Major League Baseball Is No Fan of The FCC's Proposed Net Neutrality Rules

Derek Jeter Yankees
Derek Jeter will retire at the end of the 2014 MLB season. Reuters

Major League Baseball is weighing in against the FCC's proposed new rules that would allow broadband providers to offer fast-lane access to content providers.

Re/Code uncovered the MLB's filing, which was made last week but buried amid more than a million comments to the FCC in the past few months over its controversial Internet fast-lane proposal.

The FCC's proposed rules would allow Internet service providers like Comcast, Time Warner Cable and Verizon to create tiered service that could give content companies preferential access to the Internet's pipes to the home. Major League Baseball Advanced Media, a joint venture of the league and club owners, has been delivering live out-of-market games to subscribers since 2003, and claims to be "the nation's largest distributor of live event video on broadband networks."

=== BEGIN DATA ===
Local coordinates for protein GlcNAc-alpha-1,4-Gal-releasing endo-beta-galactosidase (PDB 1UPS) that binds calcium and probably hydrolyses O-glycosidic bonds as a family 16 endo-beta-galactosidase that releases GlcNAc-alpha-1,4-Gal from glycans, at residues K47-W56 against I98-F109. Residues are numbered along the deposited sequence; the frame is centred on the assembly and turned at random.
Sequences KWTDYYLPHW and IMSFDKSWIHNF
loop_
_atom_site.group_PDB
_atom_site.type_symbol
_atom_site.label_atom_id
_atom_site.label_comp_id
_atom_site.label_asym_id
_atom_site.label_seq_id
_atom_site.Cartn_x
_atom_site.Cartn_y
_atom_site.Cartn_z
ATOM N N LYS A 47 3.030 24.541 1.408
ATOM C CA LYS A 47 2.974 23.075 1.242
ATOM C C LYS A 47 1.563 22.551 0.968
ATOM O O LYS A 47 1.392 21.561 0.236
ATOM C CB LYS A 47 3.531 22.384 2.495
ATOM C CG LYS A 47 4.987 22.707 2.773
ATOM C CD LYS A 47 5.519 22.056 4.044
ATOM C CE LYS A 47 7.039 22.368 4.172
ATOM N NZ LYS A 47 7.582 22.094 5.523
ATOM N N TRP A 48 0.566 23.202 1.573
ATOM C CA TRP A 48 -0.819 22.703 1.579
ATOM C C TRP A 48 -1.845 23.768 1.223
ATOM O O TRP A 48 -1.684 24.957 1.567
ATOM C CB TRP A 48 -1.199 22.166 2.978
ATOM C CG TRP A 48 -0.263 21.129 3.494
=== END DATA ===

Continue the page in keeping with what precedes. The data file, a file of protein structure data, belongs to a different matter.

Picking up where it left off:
You'd think that a major sports league like the MLB and team owners would be big winners if the ISPs were allowed to create fast lanes. Nevertheless, pro baseball is arguing strenuously against the proposal, championed by FCC Chairman Tom Wheeler, a former cable executive.

"Fast lanes would serve only one purpose: for Broadband ISPs to receive an economic windfall," the filing said. "American consumers would be worse off as the costs of fast lanes are passed along to them in new fees or charges where there were none, or higher fees or charges where they existed."

Fast lanes would allow ISPs to act as fast-line "gatekeepers," allowing them to pick "winners and losers online," the filing continued.

Opponents of the proposal argue for a principle known as "net neutrality" where data transmitted over the Internet is treated equally by ISPs.

 

 
 

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